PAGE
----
How should we respond to technologies around us that are inefficient, wasteful, pollute our environment, and overburden our health care system?
In their latest three three volume "Handbook of Biomimetics and Bioinspiration" published with World Scientific, renowned researcher Dr Jabbari and his co-editors provide answers to this question.
Nature has evolved over millions of years to create structures with amazing complexity. Nowhere this complexity is more apparent than in plants and animals: mimicking non-sticking of lotus leaves to produce self-cleaning devices, stickiness of gecko's feet for space walking, water strider's walking on water to build aquatic reconnaissance microrobots, mimicking laminated structure of the skin to generate advanced membranes for water purification, anti-reflectivity of cicada's wings to build improve medical imaging systems, mimicking self-healing of earthworms to make tires that repair themselves, desert beetle's water collecting ability to design water storage systems in dry and hot climates, and mimicking uneven wetting of butterfly wings to trigger motion in a particular direction.
Nature-driven design that mimics the hierarchical complexity of biological systems leads to the development of more reliable miniaturized and compact devices that perform multiple tasks. These include muscle mimetic actuators and robots, algae mimetic photoreception devices, sea star mimetic light sensing, ocellus mimetic optical devices, cell membrane mimetic nanochannels, nerve tissue mimetic sensory systems, olfactory mimetic odor sensing systems, cochlea mimetic acoustic resonators, cilia mimetic microfluidic systems, pyrophilous insect mimetic infrared sensing devices, cricket mimetic flow sensing devices, locust mimetic micro air vehicles, insect mimetic motion sensing, cochlea mimetic hearing aid devices, pigeon mimetic geometric perception, and rat mimetic silent flight systems.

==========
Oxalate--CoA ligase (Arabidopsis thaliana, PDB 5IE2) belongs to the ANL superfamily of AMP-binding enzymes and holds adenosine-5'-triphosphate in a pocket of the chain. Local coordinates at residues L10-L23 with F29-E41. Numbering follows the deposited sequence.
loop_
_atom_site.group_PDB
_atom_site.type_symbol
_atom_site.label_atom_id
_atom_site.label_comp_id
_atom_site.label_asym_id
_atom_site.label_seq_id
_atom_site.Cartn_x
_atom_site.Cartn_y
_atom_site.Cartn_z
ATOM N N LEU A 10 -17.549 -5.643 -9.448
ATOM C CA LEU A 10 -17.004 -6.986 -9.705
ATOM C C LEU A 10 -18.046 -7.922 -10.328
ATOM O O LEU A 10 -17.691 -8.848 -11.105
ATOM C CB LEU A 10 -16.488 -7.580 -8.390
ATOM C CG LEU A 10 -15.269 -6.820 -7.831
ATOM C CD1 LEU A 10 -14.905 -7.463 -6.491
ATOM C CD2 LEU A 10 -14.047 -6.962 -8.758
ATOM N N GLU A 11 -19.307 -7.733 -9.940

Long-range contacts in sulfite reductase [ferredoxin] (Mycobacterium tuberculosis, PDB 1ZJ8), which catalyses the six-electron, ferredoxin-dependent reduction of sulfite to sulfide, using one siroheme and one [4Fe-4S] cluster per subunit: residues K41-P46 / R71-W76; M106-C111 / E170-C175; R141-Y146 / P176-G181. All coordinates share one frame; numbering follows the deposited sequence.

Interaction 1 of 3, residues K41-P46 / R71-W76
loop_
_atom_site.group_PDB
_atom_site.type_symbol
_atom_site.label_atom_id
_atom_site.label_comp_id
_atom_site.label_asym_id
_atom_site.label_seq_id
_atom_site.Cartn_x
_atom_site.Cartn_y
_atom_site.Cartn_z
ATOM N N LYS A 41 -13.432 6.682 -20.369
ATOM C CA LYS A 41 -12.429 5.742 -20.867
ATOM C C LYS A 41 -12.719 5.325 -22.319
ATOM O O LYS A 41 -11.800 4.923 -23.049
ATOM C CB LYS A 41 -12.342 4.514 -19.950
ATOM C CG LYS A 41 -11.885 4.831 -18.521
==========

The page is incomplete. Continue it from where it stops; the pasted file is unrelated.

As our ability to observe living systems has expanded from macro to micro and nano scale, our understanding of complex biological systems at different length scales has increased dramatically leading to the development of engineered tissues to improve human health. These include models for bone regeneration, models of muscle tissue that enable the study of cardiac infarction and myopathy, models for differentiation of embryonic stem cells, bioreactors for cultivation of mammalian cells, human lung, liver and heart tissue models, biomimetics constructs for regeneration of soft tissues, and engineered constructs for the regeneration of musculoskeletal and corneal tissues.
"Nature is by far the world's greatest engineer and materials scientist. We can learn from this great source novel technology to develop new materials and devices with a diverse range of applications and to repair and replace human tissue, bone, and organs", said Joel R. Fried from Florida A&M University.
The co-editors of the handbook include DeokHo Kim from University of Washington, Luke P. Lee from University of California Berkeley, Amir Ghaem-Maghami from University of Nottingham, and Ali Khademhosseini from Harvard-MIT.
More information on the Handbook can be found at http://www.worldscientific.com/worldscibooks/10.1142/8169.
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